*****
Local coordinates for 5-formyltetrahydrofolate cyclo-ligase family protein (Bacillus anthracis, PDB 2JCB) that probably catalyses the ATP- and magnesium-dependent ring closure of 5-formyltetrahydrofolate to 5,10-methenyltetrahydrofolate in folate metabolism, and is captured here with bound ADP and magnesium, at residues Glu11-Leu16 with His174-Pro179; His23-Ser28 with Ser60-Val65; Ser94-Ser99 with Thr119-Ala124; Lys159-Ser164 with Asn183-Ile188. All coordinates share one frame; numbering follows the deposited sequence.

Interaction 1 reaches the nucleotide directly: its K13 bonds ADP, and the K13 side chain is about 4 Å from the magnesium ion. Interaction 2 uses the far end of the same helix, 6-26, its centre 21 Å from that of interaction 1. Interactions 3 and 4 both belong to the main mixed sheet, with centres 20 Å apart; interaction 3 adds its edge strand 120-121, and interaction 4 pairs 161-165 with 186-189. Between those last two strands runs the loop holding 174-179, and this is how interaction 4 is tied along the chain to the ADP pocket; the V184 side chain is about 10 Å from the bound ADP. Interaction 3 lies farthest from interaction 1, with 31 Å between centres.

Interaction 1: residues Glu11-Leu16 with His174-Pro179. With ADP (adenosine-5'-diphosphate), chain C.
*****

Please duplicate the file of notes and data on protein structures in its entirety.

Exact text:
Local coordinates for 5-formyltetrahydrofolate cyclo-ligase family protein (Bacillus anthracis, PDB 2JCB) that probably catalyses the ATP- and magnesium-dependent ring closure of 5-formyltetrahydrofolate to 5,10-methenyltetrahydrofolate in folate metabolism, and is captured here with bound ADP and magnesium, at residues Glu11-Leu16 with His174-Pro179; His23-Ser28 with Ser60-Val65; Ser94-Ser99 with Thr119-Ala124; Lys159-Ser164 with Asn183-Ile188. All coordinates share one frame; numbering follows the deposited sequence.

Interaction 1 reaches the nucleotide directly: its K13 bonds ADP, and the K13 side chain is about 4 Å from the magnesium ion. Interaction 2 uses the far end of the same helix, 6-26, its centre 21 Å from that of interaction 1. Interactions 3 and 4 both belong to the main mixed sheet, with centres 20 Å apart; interaction 3 adds its edge strand 120-121, and interaction 4 pairs 161-165 with 186-189. Between those last two strands runs the loop holding 174-179, and this is how interaction 4 is tied along the chain to the ADP pocket; the V184 side chain is about 10 Å from the bound ADP. Interaction 3 lies farthest from interaction 1, with 31 Å between centres.

Interaction 1: residues Glu11-Leu16 with His174-Pro179. With ADP (adenosine-5'-diphosphate), chain C.